Supreme Court Exempts Building Tax Applicable To Residential Accommodation for Nuns, Students' hostels The Supreme Court (SC) bench comprising of Justices Rohinton Nariman and BR Gavai held in the case titled Government of Kerala (Appellant) v. Mother Superior Adoration Convent (Respondent) that the beneficial purpose of the exemption contained in Section 3(1)(b) of Kerala Building Tax...
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Supreme Court Exempts Building Tax Applicable To Residential Accommodation for Nuns, Students' hostels
The Supreme Court (SC) bench comprising of Justices Rohinton Nariman and BR Gavai held in the case titled Government of Kerala (Appellant) v. Mother Superior Adoration Convent (Respondent) that the beneficial purpose of the exemption contained in Section 3(1)(b) of Kerala Building Tax Act, 1975 (Act) must be given full effect.
The Top Court on 1 March 2021, upheld the decision of the Kerala High Court (HC) and stated that residential accommodation for nuns and students' hostels attached to educational institutions are eligible for exemption from building tax under Section 3(1)(b) of the Act.
The Court stated, "We must first ask ourselves what is the object sought to be achieved by the provision, and construe the statute in accord with such object. And on the assumption that any ambiguity arises in such construction, such ambiguity must be in favour of that which is exempted."
The batch of appeals was filed by the Government of Kerala before the SC against the judgment of the HC. The HC had decided to exempt residential buildings of nuns and hostels attached to educational institutions from the purview of building tax.
Section 3(1)(b) of the Act grants exempts buildings used principally for religious, charitable, or educational purposes, or as factories, or workshops from building tax.
The State was represented by the Senior Advocate Jaideep Gupta, who stated before the SC that exemption provision contained in the Act must be construed strictly, and in the case of doubt, or ambiguity, it must be construed in favour of the State.
The senior advocate argued that a building that is used principally for religious or educational purposes can only be a building that is used for religious/educational activity.
He added that such a building cannot be used for any other activity which has no direct connection with religious/educational activity, such as residential quarters for nuns, priests, or hostel accommodation for students.
On behalf of respondents, it was averred that beneficial legislation that is meant to further religious, charitable, and educational purposes should not be construed narrowly, and should be construed by the object sought to be achieved.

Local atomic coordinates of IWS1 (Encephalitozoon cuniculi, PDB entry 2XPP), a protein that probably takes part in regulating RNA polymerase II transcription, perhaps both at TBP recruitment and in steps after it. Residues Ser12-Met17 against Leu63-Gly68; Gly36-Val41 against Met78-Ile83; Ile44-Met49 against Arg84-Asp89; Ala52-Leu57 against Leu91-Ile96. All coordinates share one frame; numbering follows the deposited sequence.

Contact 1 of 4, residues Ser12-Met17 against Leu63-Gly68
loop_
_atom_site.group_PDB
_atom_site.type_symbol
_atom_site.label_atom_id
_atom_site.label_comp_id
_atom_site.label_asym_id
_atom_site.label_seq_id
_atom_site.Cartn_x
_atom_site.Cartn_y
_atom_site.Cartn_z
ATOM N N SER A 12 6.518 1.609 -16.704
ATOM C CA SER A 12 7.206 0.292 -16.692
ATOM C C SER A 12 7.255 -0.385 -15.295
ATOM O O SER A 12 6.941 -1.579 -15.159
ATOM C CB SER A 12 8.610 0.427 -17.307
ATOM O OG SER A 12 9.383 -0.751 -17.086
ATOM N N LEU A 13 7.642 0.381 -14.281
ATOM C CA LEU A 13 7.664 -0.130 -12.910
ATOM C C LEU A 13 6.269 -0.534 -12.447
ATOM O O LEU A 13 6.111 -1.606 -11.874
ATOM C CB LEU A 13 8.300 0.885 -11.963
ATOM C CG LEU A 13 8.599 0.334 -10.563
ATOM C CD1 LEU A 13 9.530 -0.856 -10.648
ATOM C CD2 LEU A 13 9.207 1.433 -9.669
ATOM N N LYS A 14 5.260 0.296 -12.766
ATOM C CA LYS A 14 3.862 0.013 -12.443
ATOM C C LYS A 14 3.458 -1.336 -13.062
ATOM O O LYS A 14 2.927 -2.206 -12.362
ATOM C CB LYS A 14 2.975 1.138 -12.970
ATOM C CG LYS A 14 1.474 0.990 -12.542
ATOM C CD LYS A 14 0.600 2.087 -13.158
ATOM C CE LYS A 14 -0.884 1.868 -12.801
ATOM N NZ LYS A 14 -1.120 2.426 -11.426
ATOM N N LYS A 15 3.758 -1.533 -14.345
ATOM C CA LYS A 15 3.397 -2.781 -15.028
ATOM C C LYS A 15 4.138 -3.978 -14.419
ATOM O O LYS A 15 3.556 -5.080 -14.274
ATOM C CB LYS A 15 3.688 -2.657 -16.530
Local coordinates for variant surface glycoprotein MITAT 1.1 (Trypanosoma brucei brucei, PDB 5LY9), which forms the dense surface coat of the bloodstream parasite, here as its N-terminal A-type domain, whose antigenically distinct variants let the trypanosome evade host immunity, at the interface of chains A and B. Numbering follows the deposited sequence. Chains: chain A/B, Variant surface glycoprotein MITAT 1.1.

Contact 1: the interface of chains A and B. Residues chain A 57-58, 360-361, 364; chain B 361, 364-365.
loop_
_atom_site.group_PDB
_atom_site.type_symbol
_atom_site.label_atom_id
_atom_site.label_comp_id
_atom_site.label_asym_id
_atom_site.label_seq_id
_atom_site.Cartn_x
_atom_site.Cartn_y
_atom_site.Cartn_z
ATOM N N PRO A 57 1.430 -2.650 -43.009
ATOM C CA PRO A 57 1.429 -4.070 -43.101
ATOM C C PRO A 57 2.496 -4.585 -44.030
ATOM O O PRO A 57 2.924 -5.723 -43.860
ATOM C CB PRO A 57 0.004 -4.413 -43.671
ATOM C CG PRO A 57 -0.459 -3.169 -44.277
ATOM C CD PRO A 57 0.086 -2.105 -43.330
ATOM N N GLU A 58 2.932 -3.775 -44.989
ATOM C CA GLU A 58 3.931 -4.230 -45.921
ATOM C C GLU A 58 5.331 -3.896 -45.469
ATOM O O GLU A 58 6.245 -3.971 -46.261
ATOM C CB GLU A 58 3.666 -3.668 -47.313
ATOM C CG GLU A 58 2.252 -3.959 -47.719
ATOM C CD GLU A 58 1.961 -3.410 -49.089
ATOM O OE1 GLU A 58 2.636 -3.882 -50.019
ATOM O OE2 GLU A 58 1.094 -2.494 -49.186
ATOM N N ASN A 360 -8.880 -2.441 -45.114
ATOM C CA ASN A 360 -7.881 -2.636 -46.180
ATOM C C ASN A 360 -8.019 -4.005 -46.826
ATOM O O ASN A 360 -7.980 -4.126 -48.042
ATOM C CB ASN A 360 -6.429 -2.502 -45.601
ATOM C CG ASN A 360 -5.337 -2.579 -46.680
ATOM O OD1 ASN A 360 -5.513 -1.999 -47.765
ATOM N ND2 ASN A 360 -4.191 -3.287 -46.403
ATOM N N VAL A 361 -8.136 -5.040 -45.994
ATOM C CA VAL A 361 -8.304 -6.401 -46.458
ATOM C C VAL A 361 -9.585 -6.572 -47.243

The respondents stated that the judgments of the HC wherein it granted an exemption to residential quarters of nuns or hostels of students should not be disturbed and the said decision should be upheld.
The SC observed that the object of the said provision is to grant tax exemption to the buildings which are used principally for religious, charitable, or educational purposes would be for core religious, charitable, or educational activity as well as purposes directly connected with religious activity.
The Top Court while differentiating between a purpose that is directly connected with religious or educational activity and a purpose that is only indirectly connected with such activity narrated an example.
It clarified the difference with an example, "Take a case where the neighboring building to the convent is let out on rent to any member of the public, and the rent is then utilized only for core religious activity. Can it be said that the letting out at market rent would be connected with religious activity because the rental that is received is plowed back only into religious activity? Letting out a building for a commercial purpose would lose any rational connection with religious activity."
The Court further stated that "The indirect connection with religious activity being the profits which are plowed back into religious activity would obviously not suffice to exempt such a building."
The bench stated that the nuns are living in a neighboring building to a convent only so that they may receive religious instruction there.
It further stated that if students are living in a hostel close to the school or college where they are studying, it is obvious that the purpose of such residence is not to earn a profit. Such a residence shall be considered to be integrally connected with religious or educational activity.
The Apex Court while dismissing the appeals filed by the State upheld the decision of the HC of granting tax exemptions.